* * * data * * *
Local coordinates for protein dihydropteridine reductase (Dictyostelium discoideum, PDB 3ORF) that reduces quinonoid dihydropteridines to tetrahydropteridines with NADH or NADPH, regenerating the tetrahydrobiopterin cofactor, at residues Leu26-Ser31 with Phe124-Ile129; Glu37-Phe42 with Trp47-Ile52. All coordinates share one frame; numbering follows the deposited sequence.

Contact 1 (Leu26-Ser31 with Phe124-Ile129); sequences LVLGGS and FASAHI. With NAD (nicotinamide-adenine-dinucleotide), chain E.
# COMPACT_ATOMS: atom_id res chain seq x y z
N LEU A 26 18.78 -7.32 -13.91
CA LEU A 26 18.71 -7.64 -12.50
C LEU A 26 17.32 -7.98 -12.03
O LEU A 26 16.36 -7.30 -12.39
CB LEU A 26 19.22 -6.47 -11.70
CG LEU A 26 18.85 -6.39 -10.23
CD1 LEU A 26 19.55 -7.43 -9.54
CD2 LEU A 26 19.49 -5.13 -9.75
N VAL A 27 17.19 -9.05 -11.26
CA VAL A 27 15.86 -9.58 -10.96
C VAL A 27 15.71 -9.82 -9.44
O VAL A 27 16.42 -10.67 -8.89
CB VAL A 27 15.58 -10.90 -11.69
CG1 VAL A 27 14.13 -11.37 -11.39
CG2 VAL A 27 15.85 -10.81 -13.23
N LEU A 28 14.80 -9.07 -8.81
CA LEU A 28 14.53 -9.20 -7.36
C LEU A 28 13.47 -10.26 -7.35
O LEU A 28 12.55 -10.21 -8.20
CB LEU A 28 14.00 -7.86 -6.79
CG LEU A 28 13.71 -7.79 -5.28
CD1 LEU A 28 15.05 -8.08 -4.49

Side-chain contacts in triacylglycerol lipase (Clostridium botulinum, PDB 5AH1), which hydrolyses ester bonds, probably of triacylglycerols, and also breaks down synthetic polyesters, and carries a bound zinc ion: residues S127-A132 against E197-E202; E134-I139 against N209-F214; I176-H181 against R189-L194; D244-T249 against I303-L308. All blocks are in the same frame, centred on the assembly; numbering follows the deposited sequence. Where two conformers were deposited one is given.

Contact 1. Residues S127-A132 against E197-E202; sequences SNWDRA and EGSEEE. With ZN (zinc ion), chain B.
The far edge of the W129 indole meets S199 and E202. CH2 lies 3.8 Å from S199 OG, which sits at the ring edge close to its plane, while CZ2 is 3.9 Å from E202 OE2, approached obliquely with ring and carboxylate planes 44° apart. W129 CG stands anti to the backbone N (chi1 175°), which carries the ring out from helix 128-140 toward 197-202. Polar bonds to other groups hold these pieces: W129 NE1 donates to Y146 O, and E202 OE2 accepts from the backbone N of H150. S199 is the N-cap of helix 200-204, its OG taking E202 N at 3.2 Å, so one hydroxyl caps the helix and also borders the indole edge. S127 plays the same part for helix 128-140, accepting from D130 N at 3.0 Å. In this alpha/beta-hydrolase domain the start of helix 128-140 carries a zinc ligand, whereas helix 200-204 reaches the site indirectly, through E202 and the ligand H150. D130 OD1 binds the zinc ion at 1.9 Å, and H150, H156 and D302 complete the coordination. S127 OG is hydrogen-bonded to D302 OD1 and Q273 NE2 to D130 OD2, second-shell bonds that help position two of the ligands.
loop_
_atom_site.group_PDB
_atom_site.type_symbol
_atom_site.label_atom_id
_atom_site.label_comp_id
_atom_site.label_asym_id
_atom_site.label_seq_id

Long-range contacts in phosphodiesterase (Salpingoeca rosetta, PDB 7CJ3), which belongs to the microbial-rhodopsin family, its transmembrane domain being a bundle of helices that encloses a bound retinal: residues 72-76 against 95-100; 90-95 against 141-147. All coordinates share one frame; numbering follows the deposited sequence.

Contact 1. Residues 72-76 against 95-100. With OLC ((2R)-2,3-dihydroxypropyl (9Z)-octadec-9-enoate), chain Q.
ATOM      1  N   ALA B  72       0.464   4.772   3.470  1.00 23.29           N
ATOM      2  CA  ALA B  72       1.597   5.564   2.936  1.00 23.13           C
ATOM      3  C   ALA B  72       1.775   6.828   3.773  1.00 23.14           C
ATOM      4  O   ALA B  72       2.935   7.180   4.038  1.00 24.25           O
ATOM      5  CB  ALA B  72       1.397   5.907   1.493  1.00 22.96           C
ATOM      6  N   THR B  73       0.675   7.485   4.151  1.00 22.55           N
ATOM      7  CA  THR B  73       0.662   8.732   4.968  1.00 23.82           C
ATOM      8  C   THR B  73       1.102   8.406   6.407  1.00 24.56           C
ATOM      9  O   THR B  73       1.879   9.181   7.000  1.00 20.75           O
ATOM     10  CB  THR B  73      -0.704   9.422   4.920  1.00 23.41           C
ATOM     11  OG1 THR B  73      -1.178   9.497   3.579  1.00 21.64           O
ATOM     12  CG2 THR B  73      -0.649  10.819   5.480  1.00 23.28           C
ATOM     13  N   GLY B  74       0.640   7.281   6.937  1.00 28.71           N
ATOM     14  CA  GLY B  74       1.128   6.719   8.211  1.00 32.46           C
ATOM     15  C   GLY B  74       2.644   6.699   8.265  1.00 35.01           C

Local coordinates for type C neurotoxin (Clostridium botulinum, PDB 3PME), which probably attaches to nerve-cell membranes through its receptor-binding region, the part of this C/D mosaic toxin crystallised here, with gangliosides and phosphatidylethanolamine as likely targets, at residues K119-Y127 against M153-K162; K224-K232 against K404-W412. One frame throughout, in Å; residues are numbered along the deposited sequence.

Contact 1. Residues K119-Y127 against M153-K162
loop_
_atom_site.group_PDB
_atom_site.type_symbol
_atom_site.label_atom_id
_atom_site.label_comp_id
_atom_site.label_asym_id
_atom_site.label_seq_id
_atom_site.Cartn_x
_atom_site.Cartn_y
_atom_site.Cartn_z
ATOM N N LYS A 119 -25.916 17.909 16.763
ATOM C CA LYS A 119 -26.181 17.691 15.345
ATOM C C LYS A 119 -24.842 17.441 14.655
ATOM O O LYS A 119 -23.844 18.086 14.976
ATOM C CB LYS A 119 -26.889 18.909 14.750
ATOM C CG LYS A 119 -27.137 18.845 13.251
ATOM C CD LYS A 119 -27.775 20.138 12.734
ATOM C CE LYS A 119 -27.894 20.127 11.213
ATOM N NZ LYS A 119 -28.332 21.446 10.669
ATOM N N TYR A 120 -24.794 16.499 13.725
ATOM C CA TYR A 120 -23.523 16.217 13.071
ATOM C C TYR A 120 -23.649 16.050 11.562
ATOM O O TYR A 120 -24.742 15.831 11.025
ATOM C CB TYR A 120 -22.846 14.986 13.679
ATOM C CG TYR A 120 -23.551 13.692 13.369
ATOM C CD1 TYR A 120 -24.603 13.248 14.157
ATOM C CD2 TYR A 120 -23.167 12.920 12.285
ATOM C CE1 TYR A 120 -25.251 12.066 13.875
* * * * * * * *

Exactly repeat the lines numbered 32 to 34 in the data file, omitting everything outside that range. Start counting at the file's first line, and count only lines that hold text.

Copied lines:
_atom_site.label_atom_id
_atom_site.label_comp_id
_atom_site.label_asym_id